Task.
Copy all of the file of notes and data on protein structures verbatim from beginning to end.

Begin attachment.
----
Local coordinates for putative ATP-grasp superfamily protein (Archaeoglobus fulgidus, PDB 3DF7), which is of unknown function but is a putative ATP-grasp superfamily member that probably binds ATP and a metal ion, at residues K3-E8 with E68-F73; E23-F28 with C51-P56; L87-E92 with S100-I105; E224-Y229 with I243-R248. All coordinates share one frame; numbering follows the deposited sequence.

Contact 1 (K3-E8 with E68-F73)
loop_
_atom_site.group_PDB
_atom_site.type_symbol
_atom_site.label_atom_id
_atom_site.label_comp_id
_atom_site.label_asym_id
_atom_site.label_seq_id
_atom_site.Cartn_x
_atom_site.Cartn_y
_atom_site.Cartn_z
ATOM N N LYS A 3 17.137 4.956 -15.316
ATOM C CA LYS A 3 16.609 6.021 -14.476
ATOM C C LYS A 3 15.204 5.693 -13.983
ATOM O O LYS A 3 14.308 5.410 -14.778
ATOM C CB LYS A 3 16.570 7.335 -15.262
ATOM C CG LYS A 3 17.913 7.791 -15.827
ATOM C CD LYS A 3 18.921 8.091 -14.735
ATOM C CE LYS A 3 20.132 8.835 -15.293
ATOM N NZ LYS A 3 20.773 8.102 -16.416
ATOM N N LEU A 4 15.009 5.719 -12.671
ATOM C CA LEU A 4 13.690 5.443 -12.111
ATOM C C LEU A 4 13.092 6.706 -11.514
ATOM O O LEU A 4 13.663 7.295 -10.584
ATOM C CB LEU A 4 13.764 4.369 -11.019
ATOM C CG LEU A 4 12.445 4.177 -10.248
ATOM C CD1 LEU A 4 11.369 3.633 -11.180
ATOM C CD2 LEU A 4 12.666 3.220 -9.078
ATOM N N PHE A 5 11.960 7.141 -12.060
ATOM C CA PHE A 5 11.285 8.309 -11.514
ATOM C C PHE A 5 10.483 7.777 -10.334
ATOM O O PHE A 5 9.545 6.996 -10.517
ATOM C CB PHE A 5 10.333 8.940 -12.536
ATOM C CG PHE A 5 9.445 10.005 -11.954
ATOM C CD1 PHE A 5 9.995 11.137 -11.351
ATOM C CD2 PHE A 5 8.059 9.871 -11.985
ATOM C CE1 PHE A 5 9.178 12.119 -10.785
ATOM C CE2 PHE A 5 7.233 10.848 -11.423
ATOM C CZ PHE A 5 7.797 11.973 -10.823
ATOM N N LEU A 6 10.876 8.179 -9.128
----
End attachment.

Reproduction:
Local coordinates for putative ATP-grasp superfamily protein (Archaeoglobus fulgidus, PDB 3DF7), which is of unknown function but is a putative ATP-grasp superfamily member that probably binds ATP and a metal ion, at residues K3-E8 with E68-F73; E23-F28 with C51-P56; L87-E92 with S100-I105; E224-Y229 with I243-R248. All coordinates share one frame; numbering follows the deposited sequence.

Contact 1 (K3-E8 with E68-F73)
loop_
_atom_site.group_PDB
_atom_site.type_symbol
_atom_site.label_atom_id
_atom_site.label_comp_id
_atom_site.label_asym_id
_atom_site.label_seq_id
_atom_site.Cartn_x
_atom_site.Cartn_y
_atom_site.Cartn_z
ATOM N N LYS A 3 17.137 4.956 -15.316
ATOM C CA LYS A 3 16.609 6.021 -14.476
ATOM C C LYS A 3 15.204 5.693 -13.983
ATOM O O LYS A 3 14.308 5.410 -14.778
ATOM C CB LYS A 3 16.570 7.335 -15.262
ATOM C CG LYS A 3 17.913 7.791 -15.827
ATOM C CD LYS A 3 18.921 8.091 -14.735
ATOM C CE LYS A 3 20.132 8.835 -15.293
ATOM N NZ LYS A 3 20.773 8.102 -16.416
ATOM N N LEU A 4 15.009 5.719 -12.671
ATOM C CA LEU A 4 13.690 5.443 -12.111
ATOM C C LEU A 4 13.092 6.706 -11.514
ATOM O O LEU A 4 13.663 7.295 -10.584
ATOM C CB LEU A 4 13.764 4.369 -11.019
ATOM C CG LEU A 4 12.445 4.177 -10.248
ATOM C CD1 LEU A 4 11.369 3.633 -11.180
ATOM C CD2 LEU A 4 12.666 3.220 -9.078
ATOM N N PHE A 5 11.960 7.141 -12.060
ATOM C CA PHE A 5 11.285 8.309 -11.514
ATOM C C PHE A 5 10.483 7.777 -10.334
ATOM O O PHE A 5 9.545 6.996 -10.517
ATOM C CB PHE A 5 10.333 8.940 -12.536
ATOM C CG PHE A 5 9.445 10.005 -11.954
ATOM C CD1 PHE A 5 9.995 11.137 -11.351
ATOM C CD2 PHE A 5 8.059 9.871 -11.985
ATOM C CE1 PHE A 5 9.178 12.119 -10.785
ATOM C CE2 PHE A 5 7.233 10.848 -11.423
ATOM C CZ PHE A 5 7.797 11.973 -10.823
ATOM N N LEU A 6 10.876 8.179 -9.128